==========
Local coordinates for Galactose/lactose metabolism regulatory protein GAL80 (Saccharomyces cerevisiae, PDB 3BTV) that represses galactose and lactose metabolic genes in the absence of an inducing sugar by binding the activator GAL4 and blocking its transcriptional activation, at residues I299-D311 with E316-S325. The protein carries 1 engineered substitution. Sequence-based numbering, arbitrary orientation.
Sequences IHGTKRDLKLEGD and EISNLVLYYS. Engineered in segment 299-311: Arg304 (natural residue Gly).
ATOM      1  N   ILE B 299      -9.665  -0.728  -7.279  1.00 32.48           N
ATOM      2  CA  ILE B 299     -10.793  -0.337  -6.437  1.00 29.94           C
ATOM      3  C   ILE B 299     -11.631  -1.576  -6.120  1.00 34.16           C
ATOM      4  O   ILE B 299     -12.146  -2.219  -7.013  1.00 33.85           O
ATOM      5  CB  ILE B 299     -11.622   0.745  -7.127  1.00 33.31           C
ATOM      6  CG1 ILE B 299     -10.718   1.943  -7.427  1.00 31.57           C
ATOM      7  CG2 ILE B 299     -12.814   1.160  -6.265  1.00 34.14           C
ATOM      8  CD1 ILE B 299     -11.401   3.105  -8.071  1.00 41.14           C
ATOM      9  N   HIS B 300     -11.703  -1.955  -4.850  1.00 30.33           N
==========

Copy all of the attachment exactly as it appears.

Local coordinates for Galactose/lactose metabolism regulatory protein GAL80 (Saccharomyces cerevisiae, PDB 3BTV) that represses galactose and lactose metabolic genes in the absence of an inducing sugar by binding the activator GAL4 and blocking its transcriptional activation, at residues I299-D311 with E316-S325. The protein carries 1 engineered substitution. Sequence-based numbering, arbitrary orientation.
Sequences IHGTKRDLKLEGD and EISNLVLYYS. Engineered in segment 299-311: Arg304 (natural residue Gly).
ATOM      1  N   ILE B 299      -9.665  -0.728  -7.279  1.00 32.48           N
ATOM      2  CA  ILE B 299     -10.793  -0.337  -6.437  1.00 29.94           C
ATOM      3  C   ILE B 299     -11.631  -1.576  -6.120  1.00 34.16           C
ATOM      4  O   ILE B 299     -12.146  -2.219  -7.013  1.00 33.85           O
ATOM      5  CB  ILE B 299     -11.622   0.745  -7.127  1.00 33.31           C
ATOM      6  CG1 ILE B 299     -10.718   1.943  -7.427  1.00 31.57           C
ATOM      7  CG2 ILE B 299     -12.814   1.160  -6.265  1.00 34.14           C
ATOM      8  CD1 ILE B 299     -11.401   3.105  -8.071  1.00 41.14           C
ATOM      9  N   HIS B 300     -11.703  -1.955  -4.850  1.00 30.33           N